The fifteenth hole at the Ocean Course at Kiawah Island Golf Resort

There’s no question that wind will play a role in determining the outcome of the 103rd PGA Championship. The question is, where will it be coming from?

“Wind is a huge factor at the Ocean Course,” said Brian Gerard, the Director of Golf at Kiawah Island Golf Resort. “On Saturday, [the wind] was out of the southwest. Then, on Sunday it was a little bit more out of the south. Today, it’s coming right out of the east. We’ll see what Mother Nature wants to do come Thursday.”

In 2012, the PGA Championship was played for the first time on the Ocean Course at Kiawah Island Golf Resort. The Pete Dye design sits on a barrier island in the Atlantic Ocean along the coast of South Carolina, but players felt more like they were playing in Scotland as the course produced conditions that rivaled those often seen during an Open Championship.

During the second round, players battled sustained winds of 25 mph and gusts upwards of 40 mph. It was a challenge to control the golf ball both in the air and on the ground as players had to read the wind more than the break of the greens.

“The putter, it's virtually impossible to take it back without it moving all over the place,” Tiger Woods said in 2012, having held a share of 36-hole lead. “There were a couple of times I played probably a foot more break because the wind is coming off sideways and it's just going to continue moving.”

Brian Cairns was one of the 20 PGA Professionals to qualify for the Championship. He told SiriusXM he can remember the wind howling as early as 7:00 a.m. and never letting up. In conditions he described as “brutal” and “above his means” he walked away from the experience feeling satisfied having survived what would become the toughest day of scoring in PGA Championship history. The field averaged 78.11 that day, shattering the previous record of 76.8 that stood for 54 years.

“All said and done, all the golf I’ve played since I was six years old, going on I’m close to my 15,000th round of my life this year, no question the most difficult conditions I’ve ever played in,” Cairns told SiriusXM about 2012. “No questions.”

There were 44 players under par at the start of the second round. By day’s end, just 10 players remained. One of those players would be the eventual champion, Rory McIlroy, who carded a 75 in Friday’s blustery conditions.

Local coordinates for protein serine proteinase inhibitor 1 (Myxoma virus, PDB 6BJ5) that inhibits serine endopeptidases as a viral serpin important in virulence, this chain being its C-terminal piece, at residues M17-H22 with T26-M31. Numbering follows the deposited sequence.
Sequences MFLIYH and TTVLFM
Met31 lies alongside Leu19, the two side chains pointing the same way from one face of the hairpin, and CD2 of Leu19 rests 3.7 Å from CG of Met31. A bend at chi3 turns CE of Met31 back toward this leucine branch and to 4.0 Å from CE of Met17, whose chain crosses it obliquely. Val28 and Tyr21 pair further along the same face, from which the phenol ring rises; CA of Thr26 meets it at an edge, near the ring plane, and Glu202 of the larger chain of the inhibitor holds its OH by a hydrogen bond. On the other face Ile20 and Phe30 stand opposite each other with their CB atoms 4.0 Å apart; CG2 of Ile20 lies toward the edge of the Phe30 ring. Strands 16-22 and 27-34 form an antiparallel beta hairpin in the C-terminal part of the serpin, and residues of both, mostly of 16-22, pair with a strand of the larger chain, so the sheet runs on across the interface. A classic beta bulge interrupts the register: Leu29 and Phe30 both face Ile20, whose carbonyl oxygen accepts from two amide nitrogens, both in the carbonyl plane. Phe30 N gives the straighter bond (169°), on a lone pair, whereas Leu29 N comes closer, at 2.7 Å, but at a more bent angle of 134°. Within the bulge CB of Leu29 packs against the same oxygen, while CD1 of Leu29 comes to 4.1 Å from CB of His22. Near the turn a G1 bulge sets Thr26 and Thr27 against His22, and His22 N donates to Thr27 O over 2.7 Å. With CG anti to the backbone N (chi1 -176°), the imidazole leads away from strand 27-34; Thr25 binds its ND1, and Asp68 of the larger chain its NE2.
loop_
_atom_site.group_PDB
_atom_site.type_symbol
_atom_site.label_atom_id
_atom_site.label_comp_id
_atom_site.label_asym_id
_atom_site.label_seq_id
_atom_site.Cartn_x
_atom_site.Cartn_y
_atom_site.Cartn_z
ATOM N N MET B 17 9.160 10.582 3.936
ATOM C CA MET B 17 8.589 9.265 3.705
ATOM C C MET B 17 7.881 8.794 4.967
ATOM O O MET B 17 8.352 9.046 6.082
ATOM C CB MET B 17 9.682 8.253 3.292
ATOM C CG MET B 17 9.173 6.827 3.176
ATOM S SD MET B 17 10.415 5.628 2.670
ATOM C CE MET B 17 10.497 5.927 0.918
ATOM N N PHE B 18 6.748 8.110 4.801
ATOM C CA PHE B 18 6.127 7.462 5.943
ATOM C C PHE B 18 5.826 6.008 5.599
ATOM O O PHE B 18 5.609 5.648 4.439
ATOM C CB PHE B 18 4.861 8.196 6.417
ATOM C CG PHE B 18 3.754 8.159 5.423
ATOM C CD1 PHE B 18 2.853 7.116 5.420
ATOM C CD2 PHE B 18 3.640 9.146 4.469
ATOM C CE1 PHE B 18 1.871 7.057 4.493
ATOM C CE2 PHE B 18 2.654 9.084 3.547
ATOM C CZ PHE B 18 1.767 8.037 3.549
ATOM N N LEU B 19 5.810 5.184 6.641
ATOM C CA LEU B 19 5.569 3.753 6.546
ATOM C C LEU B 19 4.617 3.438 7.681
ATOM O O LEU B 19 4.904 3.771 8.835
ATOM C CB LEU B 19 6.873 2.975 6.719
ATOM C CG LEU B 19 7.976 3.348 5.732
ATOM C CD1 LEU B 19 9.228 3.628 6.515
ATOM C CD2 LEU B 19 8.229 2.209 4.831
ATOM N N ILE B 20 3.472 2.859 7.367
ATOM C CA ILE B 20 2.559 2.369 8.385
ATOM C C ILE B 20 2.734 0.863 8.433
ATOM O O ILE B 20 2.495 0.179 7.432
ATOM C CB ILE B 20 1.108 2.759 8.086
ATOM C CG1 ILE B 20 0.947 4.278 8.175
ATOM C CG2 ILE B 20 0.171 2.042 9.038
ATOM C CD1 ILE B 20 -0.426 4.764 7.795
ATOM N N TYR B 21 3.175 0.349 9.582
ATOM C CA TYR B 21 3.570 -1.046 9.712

“One of the most important things is mentally prepare yourself that you are going to have to, if the wind is off the left, you're going to feel like you're having to hook it in just to hit it straight.

That's something I struggled with the first few holes was actually trusting how hard the wind was,” McIlroy said in 2012. “Once I got into that, I started hitting some better shots.”

Determining the wind direction will remain a challenge in the PGA Championship’s return to the Ocean Course. Joe Halvorson, the on-site meteorologist, expects the sea breeze to remain sustained around 7-15 mph with gusts from 17-20 mph.

“Part of the island is susceptible to a southern wind and part of it also susceptible to a southeasterly wind,” Halvorson explained. “You’re starting your round with maybe a westerly wind, but when the sea breeze picks up it completely flips around to a southeasterly. That’s the general experience here. It can flip 180 over the course of an hour.”

The forecast for this week’s Championship looks benign when compared to 2012. Halvorson

attributes the change to two factors - the Championship being moved from August to May and a pattern of high pressure positioned over the barrier island. While Halvorson wasn’t on-site in 2012, he learned all about it from his co-workers who shared stories about the conditions when
they arrived back at Kiawah on Monday.

“We’re not expecting that at all this week,” said Halvorson, comparing the forecast to 2012. “It’s a much more benign pattern with high pressure overhead.”

Warm temperatures, sunshine and a pleasant sea breeze. It’s a far cry from the forecast nine years ago. And while this year’s Championship might look much prettier than the first time it was staged at the Ocean Course, the challenge will be no less tough, as it will provide a formidable
test of players' ability to navigate varying wind speeds along with their seemingly ever-changing direction.

There’s no question that wind will play a role in determining the winner of the PGA Championship. Now, the question is, who will have the game to tame it?

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